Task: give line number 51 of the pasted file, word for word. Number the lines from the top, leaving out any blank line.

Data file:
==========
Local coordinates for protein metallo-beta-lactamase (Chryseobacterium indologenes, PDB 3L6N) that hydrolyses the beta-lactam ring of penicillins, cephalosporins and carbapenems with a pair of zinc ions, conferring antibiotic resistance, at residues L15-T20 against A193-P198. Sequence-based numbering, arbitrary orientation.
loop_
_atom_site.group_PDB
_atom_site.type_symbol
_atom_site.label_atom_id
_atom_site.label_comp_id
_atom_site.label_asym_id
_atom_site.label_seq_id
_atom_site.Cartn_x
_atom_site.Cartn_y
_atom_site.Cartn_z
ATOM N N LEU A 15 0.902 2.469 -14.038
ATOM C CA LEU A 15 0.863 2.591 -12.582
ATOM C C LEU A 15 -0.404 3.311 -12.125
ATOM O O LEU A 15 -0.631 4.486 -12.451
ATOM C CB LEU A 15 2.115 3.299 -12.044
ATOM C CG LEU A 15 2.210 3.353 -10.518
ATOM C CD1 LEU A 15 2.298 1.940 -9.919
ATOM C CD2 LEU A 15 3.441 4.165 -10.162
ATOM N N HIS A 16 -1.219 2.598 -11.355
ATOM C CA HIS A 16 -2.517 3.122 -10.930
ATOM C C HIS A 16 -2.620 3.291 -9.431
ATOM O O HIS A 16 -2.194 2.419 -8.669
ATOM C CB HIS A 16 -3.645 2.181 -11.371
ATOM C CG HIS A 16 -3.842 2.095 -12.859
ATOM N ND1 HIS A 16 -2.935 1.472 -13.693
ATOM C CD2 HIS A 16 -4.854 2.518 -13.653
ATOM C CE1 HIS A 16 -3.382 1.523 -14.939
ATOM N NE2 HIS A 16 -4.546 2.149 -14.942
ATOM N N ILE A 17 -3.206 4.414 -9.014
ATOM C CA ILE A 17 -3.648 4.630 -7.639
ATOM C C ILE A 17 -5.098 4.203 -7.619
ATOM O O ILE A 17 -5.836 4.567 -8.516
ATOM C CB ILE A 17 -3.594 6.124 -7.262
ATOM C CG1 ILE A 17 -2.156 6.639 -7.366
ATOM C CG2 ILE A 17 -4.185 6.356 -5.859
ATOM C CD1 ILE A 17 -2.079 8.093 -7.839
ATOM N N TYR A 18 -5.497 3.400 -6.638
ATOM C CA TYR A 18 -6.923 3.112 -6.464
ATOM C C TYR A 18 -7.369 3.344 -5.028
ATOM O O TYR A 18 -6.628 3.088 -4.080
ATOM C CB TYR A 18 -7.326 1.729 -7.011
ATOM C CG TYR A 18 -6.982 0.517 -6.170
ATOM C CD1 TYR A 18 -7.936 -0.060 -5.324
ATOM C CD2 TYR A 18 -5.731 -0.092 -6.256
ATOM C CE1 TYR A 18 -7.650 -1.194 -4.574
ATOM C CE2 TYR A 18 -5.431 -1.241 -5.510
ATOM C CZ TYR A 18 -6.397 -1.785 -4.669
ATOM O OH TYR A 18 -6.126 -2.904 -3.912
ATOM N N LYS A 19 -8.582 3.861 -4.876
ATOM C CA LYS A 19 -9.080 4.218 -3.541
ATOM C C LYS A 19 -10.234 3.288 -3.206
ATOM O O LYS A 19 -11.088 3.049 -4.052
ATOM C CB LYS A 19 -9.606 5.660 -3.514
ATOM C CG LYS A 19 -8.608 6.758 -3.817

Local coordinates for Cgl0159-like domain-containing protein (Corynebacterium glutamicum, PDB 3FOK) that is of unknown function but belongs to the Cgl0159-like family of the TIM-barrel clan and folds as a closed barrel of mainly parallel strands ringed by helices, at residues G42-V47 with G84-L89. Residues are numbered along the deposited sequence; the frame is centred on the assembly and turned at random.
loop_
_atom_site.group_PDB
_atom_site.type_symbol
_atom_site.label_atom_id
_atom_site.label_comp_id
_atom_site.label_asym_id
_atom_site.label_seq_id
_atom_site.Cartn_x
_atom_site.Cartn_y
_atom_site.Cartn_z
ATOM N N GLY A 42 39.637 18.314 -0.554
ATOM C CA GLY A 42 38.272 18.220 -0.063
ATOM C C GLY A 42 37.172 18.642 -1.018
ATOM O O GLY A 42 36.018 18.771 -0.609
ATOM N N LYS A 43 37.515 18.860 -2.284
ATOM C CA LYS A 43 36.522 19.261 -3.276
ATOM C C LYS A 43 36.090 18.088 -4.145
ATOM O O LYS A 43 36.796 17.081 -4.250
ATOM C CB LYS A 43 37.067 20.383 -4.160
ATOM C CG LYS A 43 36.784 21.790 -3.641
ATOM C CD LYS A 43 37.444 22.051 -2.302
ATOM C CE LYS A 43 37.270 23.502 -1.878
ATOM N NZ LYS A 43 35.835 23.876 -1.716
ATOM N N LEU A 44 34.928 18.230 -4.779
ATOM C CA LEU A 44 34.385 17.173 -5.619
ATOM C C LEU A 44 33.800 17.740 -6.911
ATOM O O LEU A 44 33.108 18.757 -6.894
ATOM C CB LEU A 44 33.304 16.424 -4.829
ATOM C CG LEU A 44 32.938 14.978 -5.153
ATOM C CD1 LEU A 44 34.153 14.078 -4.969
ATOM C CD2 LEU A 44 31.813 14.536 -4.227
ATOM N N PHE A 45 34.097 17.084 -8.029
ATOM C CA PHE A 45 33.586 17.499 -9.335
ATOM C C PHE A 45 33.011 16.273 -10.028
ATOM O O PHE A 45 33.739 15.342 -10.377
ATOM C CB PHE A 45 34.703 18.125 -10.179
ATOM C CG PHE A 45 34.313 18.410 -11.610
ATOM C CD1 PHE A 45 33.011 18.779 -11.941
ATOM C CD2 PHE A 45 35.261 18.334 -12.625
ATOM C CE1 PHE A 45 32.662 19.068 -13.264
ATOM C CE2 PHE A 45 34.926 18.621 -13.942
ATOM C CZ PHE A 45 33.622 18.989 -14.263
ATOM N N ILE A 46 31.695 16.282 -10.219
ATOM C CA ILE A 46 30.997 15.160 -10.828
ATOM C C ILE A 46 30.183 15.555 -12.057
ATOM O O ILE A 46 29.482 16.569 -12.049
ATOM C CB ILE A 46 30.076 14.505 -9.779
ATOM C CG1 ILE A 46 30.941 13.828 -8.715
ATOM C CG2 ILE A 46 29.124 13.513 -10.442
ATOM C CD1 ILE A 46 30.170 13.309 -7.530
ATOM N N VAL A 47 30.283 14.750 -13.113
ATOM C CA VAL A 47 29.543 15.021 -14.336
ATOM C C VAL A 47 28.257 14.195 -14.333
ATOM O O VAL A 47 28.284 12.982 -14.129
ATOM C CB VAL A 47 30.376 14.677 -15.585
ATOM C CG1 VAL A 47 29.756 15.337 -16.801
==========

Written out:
ATOM C CA LYS A 19 -9.080 4.218 -3.541